CJLO and CUTV gunning for fee levy increases

The futures of Concordia University Television and campus radio station CJLO 1690 AM are in students’ hands this week.

The student-run media outlets are asking for students to approve an increase in their fee levy— the amount of funding they receive from students—to $0.34 per credit, in this week’s Concordia Student Union byelections.

Both CUTV and CJLO are fee levy groups and non-profit organizations which exist separately from the university.

“What fee levy groups do is they provide services that the university either can’t or won’t provide,” said Justin Giovannetti, president of the Concordia Student Broadcasting Corporation. The CSBC oversees the governance of CJLO and CUTV, as well as Concordia’s HAM radio club.

“There’s this entire ecosystem that’s been built around Concordia in fee levy groups,” said Giovannetti.

Sir George Williams campus, meet CJLO
If the fee levy passes, CJLO plans to use the extra funds to expand their sound to a clearer FM frequency.

“Not all of Concordia can actually hear CJLO. With this fee levy we’d actually be able to get onto a small FM signal downtown,” said station manager Stephanie Saretsky.

The frequency would span the Sir George Williams campus east to west from about Atwater Avenue to de la Montagne Street.

The fee levy would help cover the costs of buying and installing the antenna, which according to Giovannetti can range anywhere from $20,000 to $50,000 depending on the building it sits on.

“If we get a big prominent building like the MB building, a modern building with a roof that doesn’t need much bracing, you’re looking at a much cheaper antenna,” said Giovannetti, citing the long-term costs of leasing space for the antenna as part of the reasoning why CJLO is asking for sustainable funding in the form of a fee levy increase rather than just taking out a loan.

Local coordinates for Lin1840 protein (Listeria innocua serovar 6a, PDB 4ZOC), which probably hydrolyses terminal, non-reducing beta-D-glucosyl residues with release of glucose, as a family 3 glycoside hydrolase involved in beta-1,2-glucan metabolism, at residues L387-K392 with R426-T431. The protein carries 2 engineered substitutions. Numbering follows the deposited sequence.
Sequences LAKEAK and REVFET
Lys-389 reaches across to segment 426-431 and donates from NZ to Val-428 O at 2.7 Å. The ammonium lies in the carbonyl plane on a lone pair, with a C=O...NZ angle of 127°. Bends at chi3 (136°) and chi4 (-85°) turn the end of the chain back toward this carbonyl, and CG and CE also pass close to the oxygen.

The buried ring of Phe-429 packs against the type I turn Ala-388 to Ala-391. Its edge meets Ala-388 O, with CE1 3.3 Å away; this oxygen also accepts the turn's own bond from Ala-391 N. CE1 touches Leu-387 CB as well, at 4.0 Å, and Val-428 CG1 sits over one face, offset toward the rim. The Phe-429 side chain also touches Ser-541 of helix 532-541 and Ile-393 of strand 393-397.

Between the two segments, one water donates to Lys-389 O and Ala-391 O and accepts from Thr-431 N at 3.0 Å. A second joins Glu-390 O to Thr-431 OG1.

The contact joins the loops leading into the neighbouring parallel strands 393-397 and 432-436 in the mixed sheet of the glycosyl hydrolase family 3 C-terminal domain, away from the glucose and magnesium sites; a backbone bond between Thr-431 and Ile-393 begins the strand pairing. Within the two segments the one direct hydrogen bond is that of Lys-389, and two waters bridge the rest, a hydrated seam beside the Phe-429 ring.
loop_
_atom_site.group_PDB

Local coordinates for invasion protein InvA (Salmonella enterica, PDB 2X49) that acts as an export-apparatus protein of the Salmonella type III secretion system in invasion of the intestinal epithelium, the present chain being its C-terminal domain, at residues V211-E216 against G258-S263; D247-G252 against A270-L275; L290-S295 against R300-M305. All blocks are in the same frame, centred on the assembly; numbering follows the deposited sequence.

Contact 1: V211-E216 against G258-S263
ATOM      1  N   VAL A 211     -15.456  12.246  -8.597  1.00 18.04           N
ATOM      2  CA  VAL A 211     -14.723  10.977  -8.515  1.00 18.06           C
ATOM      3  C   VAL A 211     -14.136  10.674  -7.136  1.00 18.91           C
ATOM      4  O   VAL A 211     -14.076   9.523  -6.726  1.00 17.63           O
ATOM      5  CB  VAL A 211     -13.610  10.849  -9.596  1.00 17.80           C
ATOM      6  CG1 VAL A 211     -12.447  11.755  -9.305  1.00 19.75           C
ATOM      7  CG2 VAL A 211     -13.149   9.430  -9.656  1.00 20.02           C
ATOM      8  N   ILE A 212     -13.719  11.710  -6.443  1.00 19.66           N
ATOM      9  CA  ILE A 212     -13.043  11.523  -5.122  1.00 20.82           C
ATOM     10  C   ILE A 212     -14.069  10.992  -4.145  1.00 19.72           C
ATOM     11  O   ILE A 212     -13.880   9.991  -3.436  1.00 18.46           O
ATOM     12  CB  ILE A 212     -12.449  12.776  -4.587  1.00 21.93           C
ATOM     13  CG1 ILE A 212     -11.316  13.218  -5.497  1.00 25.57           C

Available for online listening since 2001 and on-air since 2008, CJLO routinely picks up awards at the CMJ Music Marathon & Film Festival College Day Awards in New York City, winning Station of the Year in 2010 and Best Student-Run Non-FM Station in 2008. They were also the only Canadian radio station invited to the International Radio Festival in Zurich, Switzerland this past summer.

“Only three years on-air and we’ve been doing really impressive work,” said Saretsky.

With the increased fee levy, she says the station hopes to reduce the amount of on-air advertising and set the groundwork for large-scale fundraising drives.

CUTV in your home
CUTV is looking to expand its content too—in its case, to cable TV.

Broadcasting on Vox, a public access channel owned by Videotron, is just one of several goals that CUTV outlined for itself in a strategic plan drafted last year and that the fee levy increase will be going towards.

“Space and infrastructure are the two biggest things that are holding us down right now,” said station manager Laura Kneale, explaining that the older building on Mackay where CUTV is located is not able to handle their electrical needs.

On campus in various forms since 1969, CUTV currently produces six different shows, while providing equipment and training to anyone interested in film. According to Kneale, approximately 400 students used their services in the last year and a half.

The station also live streams CSU council meetings online, a service which Kneale says they hope to extend to the university as a whole.

“There’s a need at the university for better meeting and conference rooms,” she said, describing “a room that would be a multi-purpose room for meetings, for press conferences, that would be fully equipped with the means to either project or fully live stream” as a potential solution to this problem and “a big investment in the long run for Concordia.”

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